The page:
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Slow progress on addressing TSB recommendations

Transport Canada action to address TSB recommendations is too slow.

View list of slow progress recommendations

 Update – What has been done

  • TSB Chair sent letters to the Minister of Transport and the Chair of the Standing Committee on Transportation, Infrastructure, and Communities highlighting this pressing Watchlist issue.
  • TSB Chair also reached out to the Senate Committee on Fisheries and Oceans (POFO) and the Senate Committee on Transport and Communications (TRCM) to underline Watchlist issues relevant to their work.
  • TC minister Marc Garneau welcomed the 2016 Watchlist in a statement made on 31 October 2016, indicating that the safety of the transportation system is a top priority, and that he had "directed Transport Canada to provide him with specific areas where faster progress in reducing risks can be made."

Why this matters

Since its creation in 1990, the Transportation Safety Board of Canada (TSB) has made 580 recommendations aimed at fixing high-risk, systemic safety deficiencies in the marine, pipeline, rail and air modes of transportation. Most of these recommendations were addressed to Transport Canada.

TSB recommendations are non-binding, but the relevant minister is nonetheless required by law to respond to the TSB on what, if any, action will be taken to address the underlying safety deficiency. In many cases, Transport Canada replied positively to the recommendations and agreed with the safety deficiency identified by the TSB but has not taken timely action to address it.

Too often, it has taken Transport Canada years to implement its planned actions in response to TSB recommendations. For example:

  • In 1995, the TSB recommended that Transport Canada require terrain proximity warning systems for certain categories of commercial aircraft.Footnote 1 The regulations were finally implemented 17 years later, in 2012.
  • In 2001, the TSB recommended that Transport Canada expedite the promulgation of new grade crossings regulationsFootnote 2—something that Transport Canada had already been working on for over 10 years. The new Grade Crossings Regulations were finally implemented 13 years after that, in 2014.

In both cases, in the intervening years TSB accident investigations found underlying risk factors that the new regulations would eventually address—but which could have been mitigated if the regulations had been implemented sooner.Footnote 3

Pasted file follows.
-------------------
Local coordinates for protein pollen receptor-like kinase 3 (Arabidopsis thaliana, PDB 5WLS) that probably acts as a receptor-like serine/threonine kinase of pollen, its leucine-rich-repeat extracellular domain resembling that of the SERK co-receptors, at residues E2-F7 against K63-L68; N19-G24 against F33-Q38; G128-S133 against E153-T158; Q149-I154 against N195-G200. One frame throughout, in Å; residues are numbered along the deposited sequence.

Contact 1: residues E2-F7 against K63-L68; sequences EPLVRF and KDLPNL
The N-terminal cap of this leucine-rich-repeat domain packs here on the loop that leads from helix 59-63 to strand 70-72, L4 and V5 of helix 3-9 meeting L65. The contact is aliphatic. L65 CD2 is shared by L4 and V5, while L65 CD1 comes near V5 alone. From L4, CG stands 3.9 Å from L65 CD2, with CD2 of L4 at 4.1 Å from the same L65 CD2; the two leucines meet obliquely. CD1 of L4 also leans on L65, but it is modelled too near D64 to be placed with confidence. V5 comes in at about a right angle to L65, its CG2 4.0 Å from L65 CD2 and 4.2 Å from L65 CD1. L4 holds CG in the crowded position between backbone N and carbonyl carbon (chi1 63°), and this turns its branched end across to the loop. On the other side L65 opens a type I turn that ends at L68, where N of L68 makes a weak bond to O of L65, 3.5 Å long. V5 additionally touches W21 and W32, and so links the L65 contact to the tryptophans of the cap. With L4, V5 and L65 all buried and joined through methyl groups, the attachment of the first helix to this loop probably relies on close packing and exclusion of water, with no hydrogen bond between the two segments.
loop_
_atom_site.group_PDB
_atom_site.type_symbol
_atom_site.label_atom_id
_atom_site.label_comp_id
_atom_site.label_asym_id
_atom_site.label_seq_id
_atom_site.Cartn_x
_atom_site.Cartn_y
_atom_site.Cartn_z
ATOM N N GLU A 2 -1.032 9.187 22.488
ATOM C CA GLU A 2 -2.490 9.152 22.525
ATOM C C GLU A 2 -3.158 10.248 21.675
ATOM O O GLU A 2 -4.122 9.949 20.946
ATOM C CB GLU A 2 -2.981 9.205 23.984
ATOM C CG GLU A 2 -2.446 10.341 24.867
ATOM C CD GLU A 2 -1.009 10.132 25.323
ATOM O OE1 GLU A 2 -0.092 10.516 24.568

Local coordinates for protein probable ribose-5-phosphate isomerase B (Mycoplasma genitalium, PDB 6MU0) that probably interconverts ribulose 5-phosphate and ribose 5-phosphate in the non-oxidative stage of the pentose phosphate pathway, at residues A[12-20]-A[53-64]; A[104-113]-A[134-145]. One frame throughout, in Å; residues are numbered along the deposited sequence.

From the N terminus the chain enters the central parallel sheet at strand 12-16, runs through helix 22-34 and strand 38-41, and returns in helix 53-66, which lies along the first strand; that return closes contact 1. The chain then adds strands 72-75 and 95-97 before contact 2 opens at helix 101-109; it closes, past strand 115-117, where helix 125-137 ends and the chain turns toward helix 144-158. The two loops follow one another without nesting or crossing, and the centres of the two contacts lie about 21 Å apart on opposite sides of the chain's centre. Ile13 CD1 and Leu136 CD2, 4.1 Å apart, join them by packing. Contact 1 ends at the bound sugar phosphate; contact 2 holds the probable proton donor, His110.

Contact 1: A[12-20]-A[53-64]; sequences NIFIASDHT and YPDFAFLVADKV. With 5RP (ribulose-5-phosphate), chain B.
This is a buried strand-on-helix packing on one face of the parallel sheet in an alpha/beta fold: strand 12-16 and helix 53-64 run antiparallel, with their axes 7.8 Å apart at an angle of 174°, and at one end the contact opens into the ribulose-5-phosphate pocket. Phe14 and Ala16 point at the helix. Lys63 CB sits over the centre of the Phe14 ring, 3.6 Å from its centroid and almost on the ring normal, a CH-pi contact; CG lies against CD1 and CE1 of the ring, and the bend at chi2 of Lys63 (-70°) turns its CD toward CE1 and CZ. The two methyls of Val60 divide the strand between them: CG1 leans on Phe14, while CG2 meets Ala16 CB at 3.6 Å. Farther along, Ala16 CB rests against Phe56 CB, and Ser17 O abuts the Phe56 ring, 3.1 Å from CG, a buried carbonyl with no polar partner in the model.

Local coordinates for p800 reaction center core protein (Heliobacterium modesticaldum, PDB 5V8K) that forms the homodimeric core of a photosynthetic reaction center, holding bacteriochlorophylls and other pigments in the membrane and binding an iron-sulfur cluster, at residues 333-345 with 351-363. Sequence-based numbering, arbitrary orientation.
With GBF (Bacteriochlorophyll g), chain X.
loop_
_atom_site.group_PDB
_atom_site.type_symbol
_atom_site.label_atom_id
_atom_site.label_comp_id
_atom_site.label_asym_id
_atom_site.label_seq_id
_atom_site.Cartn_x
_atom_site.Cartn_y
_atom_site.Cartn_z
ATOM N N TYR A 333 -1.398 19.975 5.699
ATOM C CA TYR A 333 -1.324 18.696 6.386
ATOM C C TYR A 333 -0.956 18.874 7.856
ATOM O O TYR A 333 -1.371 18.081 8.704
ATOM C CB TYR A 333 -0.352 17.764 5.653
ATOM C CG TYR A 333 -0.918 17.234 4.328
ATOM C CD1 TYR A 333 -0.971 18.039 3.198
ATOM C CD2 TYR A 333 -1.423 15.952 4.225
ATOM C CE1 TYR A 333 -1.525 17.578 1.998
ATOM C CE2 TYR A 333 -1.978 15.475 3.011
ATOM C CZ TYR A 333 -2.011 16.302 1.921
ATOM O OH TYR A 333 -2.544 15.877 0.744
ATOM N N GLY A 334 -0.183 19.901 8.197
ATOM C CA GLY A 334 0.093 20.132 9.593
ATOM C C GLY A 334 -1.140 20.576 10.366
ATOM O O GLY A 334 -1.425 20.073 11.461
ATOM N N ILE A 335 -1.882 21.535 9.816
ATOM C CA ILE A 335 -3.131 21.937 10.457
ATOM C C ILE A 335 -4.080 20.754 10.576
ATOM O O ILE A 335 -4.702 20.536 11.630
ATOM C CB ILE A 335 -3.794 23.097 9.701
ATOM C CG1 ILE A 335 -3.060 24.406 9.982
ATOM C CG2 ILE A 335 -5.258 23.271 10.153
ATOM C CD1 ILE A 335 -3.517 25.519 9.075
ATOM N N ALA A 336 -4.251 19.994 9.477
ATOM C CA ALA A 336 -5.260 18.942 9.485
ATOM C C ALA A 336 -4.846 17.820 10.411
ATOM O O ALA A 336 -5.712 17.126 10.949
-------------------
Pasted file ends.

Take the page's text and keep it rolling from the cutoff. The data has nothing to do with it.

There are currently 52 recommendations directed to Transport Canada that have been active for more than 10 or even 20 years and that still have not been fully addressed. For example:

  • The TSB has made numerous recommendationsFootnote 4 since the 1990s for better training in and assessment of pilot decision-making and crew resource management, but Transport Canada has still not issued updated standards. In the meantime, TSB investigations continue to make findings that demonstrate the persistence of the safety deficiencies that prompted these recommendations in the first place.Footnote 5
  • There have been and continue to be repeated delays in publishing proposed amendments to the Fishing Vessel Regulations. Meanwhile, the average annual number of fatalities has remained constant despite a decline in the numbers of registered fishermen and active fishing vessels.
Table 1. TSB recommendations active for 10 years or more, by mode
Mode 10–14 years 15–19 years More than 20 years Total
Air 3 4 32 39
Rail 1 1 1 3
Marine 3 1 6 10
Total 7 6 39 52

There are various reasons for the slow implementation of changes that would respond to TSB recommendations, including these:

  • Transport Canada has experienced significant slippage year over year in carrying out studies and publishing proposed regulations.Footnote 6
  • In some cases, Transport Canada indicated that it planned to follow a certain course of action, but then changed its approach, further delaying implementation.Footnote 7
  • Transport Canada's approach to consultation on proposed regulatory measures often results in protracted delays because of a lack of consensus within the industry. This has sometimes led Transport Canada to promote voluntary, rather than mandatory, adoption of certain safety technologies or procedures,Footnote 8 thereby creating uneven safety standards in a highly competitive transportation industry, which may not be apparent to its customers who unwittingly bear the associated risks.
  • In other cases, Transport Canada has attributed the delay in taking action to jurisdictional issuesFootnote 9 or to the need to harmonize Canadian and international standards.Footnote 10 However, even when international standards are adopted, there are long delays before Transport Canada proceeds to implement them. Canada has actually fallen behind with respect to some international standards such as for cockpit voice recorders, runway-end safety areas, and safety management systems for small commercial marine vessels.

Whatever the reason for the delay, the end result is that the TSB continues to find contributory factors and underlying risks in recent accident investigations that are similar to those that gave rise to long-standing recommendations. More timely safety actions are required to mitigate these risks, including, where appropriate, the adoption of short-term measures pending the implementation of permanent solutions.

 Action required

This issue will remain on the Watchlist until

  • Transport Canada makes a clear commitment to take action on the outstanding TSB recommendations with which it agrees;
  • the Government of Canada improves and accelerates the process for taking action on safety-related recommendations; and
  • there is a marked reduction in the backlog of outstanding TSB recommendations, particularly those that will bring Canada back in line with international standards.

 Related information

 Past Watchlists